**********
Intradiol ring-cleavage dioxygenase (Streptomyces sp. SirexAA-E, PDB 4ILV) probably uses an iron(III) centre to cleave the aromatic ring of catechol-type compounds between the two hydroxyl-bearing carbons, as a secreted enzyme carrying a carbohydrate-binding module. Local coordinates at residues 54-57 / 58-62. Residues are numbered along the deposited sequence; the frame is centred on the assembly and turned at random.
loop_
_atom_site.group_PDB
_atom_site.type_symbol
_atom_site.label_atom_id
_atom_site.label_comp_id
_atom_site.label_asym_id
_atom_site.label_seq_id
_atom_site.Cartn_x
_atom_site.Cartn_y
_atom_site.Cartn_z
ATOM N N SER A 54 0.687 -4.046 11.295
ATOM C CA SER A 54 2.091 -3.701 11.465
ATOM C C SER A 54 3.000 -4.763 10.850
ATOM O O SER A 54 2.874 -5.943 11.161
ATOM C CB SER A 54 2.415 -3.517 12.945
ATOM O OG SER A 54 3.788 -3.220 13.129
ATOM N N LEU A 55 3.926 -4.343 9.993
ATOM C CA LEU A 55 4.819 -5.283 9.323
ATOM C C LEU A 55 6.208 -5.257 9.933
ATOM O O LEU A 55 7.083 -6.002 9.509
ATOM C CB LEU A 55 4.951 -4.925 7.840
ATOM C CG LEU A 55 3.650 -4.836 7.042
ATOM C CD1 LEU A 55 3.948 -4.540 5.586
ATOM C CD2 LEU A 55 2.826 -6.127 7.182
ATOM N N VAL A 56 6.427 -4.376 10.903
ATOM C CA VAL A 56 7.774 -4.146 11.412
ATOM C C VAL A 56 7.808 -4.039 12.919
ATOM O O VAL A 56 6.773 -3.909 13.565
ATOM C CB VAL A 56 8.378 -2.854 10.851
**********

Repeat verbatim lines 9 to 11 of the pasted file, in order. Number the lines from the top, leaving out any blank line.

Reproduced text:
_atom_site.Cartn_x
_atom_site.Cartn_y
_atom_site.Cartn_z